I listened to the whole PotC3 album today (don't ask me how I did it :P ). I am very pleased. It is HZ's best action-adventure score since "The Lion King" and the new love theme is by far the best in his career. The album still retains some typical MV-like writing (I doubt anyone expected something else - it is NOT Korngold-like album, nor "Sinbad", nor "Cutthroat Island"....), but it is quite sparse compared to previous PotC albums. Moreover the album is full of multilayered writing unlike anything else HZ ever brought. Even the PotC themes from the first movie are presented in a way

that they become trully enjoyable.

The final 20 minutes of the album is a highlight. "Hoist the Colours" theme in its choral rendition in "What Shall We Die For?". Then the climax track - "I don't think it is the best time" which first half is similar in style to what was in "Pot2", but the second half is a fantastic tour the force with exchanging themes from the trilogy.

"Up is Down" and "Drink Up Me Hearties" track are anything, but amazing (especially the latter; I have never expected that PotC music could ever excite me so much). So is "One day".

"PotC" trilogy should have gotten such a music from the beginning. I am still unsure whether it was a good idea to give those movies to Zimmer and co., but nevertheless I am happy that all these came to such an exciting finish. Now I hope the movie will deliver.

Link to post
Share on other sites

Oh would you guys lay off Zimmer please? You can like his music or not, but it's a style that's out there. Why should we, as music lovers, discredit any style of music? Just be happy that there is more stuff out there!

Now, anyone who has been a film music fan notices that Hollywood tends to treat film scores in waves. The big classic "Hollywood" sound comes into style, with enormous orchestras and classical thematic material. Then it goes out with alternative types of music; including electronic.

Zimmer, and Gustavo's popularity is a sign that we are on a little bit of a tide change for the time being. Small, and/ or DIFFERENT is somewhat "in" right now. Just enjoy the new music...might as well...even if it offends your traditional sensibilities. Zimmer is the new rock star in Hollywood. Doesn't mean people don't like John Williams' music! So I don't understand why you get so angry.

They are just different voices being heard in a VERY bloated art form. You either like them, or you don't, but I don't think we should act as if Zimmer is any less of a composer or artist than the big guys. He's just different in style.

Do I like his music? Sometimes. More often than not, not really. I hate John Cage's music too but that doesn't mean that he's a terrible composer. And although the John Williams fanatic in me foams at the mouth that Gustavo beat him, and also Thomas Newman for an oscar, I'm ok with the guy. So he can't read music...so what? He sits with his guitar, feels moved by something, and composes for the score. What is wrong with that?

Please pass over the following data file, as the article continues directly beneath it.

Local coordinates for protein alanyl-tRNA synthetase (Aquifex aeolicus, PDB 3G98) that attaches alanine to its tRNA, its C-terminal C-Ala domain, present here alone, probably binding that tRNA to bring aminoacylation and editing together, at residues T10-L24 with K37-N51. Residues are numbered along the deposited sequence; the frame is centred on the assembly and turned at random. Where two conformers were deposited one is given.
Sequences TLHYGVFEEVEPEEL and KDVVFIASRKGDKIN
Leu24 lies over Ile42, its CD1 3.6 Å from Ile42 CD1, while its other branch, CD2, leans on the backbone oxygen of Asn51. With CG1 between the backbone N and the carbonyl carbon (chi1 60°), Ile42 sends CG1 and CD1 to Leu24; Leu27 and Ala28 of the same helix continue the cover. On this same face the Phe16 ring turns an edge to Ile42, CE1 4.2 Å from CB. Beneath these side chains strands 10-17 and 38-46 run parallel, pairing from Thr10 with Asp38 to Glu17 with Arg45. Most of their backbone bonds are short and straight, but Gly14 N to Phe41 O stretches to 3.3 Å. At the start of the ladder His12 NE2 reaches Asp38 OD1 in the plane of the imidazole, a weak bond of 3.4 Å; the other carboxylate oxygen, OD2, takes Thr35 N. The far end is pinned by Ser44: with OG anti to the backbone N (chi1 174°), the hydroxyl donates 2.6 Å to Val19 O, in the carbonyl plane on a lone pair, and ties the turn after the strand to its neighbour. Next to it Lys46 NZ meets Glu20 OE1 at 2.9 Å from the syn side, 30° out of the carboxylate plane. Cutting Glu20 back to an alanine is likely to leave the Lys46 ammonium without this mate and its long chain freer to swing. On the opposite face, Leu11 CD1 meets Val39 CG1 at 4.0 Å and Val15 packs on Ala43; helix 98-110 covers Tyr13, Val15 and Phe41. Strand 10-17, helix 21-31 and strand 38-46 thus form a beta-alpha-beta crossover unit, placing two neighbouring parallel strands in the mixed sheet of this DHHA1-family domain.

I almost feel as though there is a bit of snobbery. "Uptown and Downtown." Do you not realize that classical musicians and composers tend to view film scores as "downtown" music in general? Doesn't that make you mad that they judge all film scores as a lesser art? Why do that very same thing to specific composers?

Link to post
Share on other sites
Glad to hear it, Neimoidian. I'm really excited about this album.

"To me- he comes off as honest, the only composer in Hollywood who will really say what's on his mind. "

He does speak his mind. But honesty doesn't make you less naive. THe problem people are having is his oversimplistic ideas, and the way he sells film scores as "easy", and yet he has never done a truly great, complex score. It's like the new kid to the organization thinking he has what it takes to lead the pack before he gains any true knowledge or skill.

Link to post
Share on other sites
Oh would you guys lay off Zimmer please? You can like his music or not, but it's a style that's out there. Why should we, as music lovers, discredit any style of music? Just be happy that there is more stuff out there!

Now, anyone who has been a film music fan notices that Hollywood tends to treat film scores in waves. The big classic "Hollywood" sound comes into style, with enormous orchestras and classical thematic material. Then it goes out with alternative types of music; including electronic.

Zimmer, and Gustavo's popularity is a sign that we are on a little bit of a tide change for the time being. Small, and/ or DIFFERENT is somewhat "in" right now. Just enjoy the new music...might as well...even if it offends your traditional sensibilities. Zimmer is the new rock star in Hollywood. Doesn't mean people don't like John Williams' music! So I don't understand why you get so angry.

They are just different voices being heard in a VERY bloated art form. You either like them, or you don't, but I don't think we should act as if Zimmer is any less of a composer or artist than the big guys. He's just different in style.